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10/26/2009 11:00:00 AM Write a Letter to the Editor Write a letter to the Editor

N.Y. Seeks to Require Truck-Specific GPS Following Several Collisions With Bridges

By Michele Fuetsch, Staff Reporter

This article appears in the Oct. 26 print edition of Transport Topics. Click here to subscribe today.

New York Gov. David Paterson (D) has proposed requiring truck drivers there to use only Global Positioning System devices that are equipped with truck route information to keep them off restricted roads.

The legislation, which was proposed Oct. 14, is intended to keep trucks off restricted roads where they wind up hitting bridges too low for their vehicles to pass under.

In a quest for faster routes, truckers are using automobile GPS devices that do not have truck routes, Paterson said.

“Today, we put an end to bridge strikes by preventing truck drivers from illegally straying onto parkways and other restricted roads,” Paterson said in a press statement.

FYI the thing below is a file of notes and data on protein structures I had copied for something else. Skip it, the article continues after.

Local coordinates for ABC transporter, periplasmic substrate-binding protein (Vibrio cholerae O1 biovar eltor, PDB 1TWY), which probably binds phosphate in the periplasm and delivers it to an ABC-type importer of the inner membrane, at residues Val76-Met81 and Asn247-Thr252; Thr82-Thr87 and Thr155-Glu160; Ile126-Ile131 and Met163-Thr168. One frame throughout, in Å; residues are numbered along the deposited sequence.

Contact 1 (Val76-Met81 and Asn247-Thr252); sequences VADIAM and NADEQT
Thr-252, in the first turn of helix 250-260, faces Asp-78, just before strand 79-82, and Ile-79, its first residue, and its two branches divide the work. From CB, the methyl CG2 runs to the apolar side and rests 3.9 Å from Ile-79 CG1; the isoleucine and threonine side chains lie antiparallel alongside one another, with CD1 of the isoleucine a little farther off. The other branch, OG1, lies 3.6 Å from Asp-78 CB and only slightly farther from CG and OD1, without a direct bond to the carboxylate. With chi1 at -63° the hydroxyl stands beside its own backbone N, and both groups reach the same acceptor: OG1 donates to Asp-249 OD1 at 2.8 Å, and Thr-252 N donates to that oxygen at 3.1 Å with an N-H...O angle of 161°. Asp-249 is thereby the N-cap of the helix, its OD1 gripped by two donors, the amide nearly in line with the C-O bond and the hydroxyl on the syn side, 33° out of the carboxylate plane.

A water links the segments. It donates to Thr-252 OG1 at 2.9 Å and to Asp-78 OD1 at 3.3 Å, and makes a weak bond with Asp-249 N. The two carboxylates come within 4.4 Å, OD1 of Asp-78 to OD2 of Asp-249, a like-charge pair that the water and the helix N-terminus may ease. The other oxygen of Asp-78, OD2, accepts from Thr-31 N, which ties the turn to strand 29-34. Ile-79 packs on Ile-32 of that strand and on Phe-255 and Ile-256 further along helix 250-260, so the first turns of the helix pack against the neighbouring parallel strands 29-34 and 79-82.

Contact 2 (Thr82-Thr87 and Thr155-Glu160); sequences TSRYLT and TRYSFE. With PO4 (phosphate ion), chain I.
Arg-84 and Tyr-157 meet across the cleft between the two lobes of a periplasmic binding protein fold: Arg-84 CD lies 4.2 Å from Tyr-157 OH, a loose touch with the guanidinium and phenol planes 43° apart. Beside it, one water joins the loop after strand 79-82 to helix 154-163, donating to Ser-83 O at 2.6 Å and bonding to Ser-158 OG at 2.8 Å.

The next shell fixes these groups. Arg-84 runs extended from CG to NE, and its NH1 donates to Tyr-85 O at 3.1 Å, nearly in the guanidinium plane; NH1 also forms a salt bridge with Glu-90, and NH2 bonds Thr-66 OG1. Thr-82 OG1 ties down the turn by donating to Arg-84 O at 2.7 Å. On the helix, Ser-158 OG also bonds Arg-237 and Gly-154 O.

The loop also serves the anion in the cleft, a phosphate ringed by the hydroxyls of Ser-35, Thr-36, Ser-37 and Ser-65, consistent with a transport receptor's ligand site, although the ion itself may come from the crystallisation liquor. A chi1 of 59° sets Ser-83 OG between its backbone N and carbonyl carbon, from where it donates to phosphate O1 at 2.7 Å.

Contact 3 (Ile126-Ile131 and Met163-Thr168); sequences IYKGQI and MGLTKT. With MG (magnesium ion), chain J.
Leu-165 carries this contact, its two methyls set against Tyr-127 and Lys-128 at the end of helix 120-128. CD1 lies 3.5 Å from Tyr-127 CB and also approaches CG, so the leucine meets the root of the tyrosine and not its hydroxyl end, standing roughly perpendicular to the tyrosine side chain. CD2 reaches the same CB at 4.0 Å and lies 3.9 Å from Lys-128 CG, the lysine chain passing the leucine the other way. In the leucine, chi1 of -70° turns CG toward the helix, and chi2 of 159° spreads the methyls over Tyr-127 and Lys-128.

The governor said there have been 46 bridge strikes this year just in Westchester County, north of New York City.

The bill doesn’t require truckers to use GPS units, merely that if they do, the devices should be specifically for trucks. It also would direct the state Department of Transportation to create an approved list of GPS devices truck drivers could use while traveling New York roads.

Drivers who use nonapproved devices would be fined up to $500, imprisoned for as many as 15 days and have their trucks impounded.

Paterson’s proposal prompted opposition from trucking industry leaders.

“They can’t impose an equipment requirement on out-of-state vehicles,” said Kendra Adams, executive director of the New York State Motor Association. Interstate trucking is regulated by the federal government, she said.

Clayton Boyce, spokesman for American Trucking Associations, said it was unclear if — or how — ATA member firms would be affected if the Paterson proposal became law.

Most trucking companies already use GPS services specifically designed for trucks so they are routed away from restricted roads and around low-clearance dangers, Boyce said.

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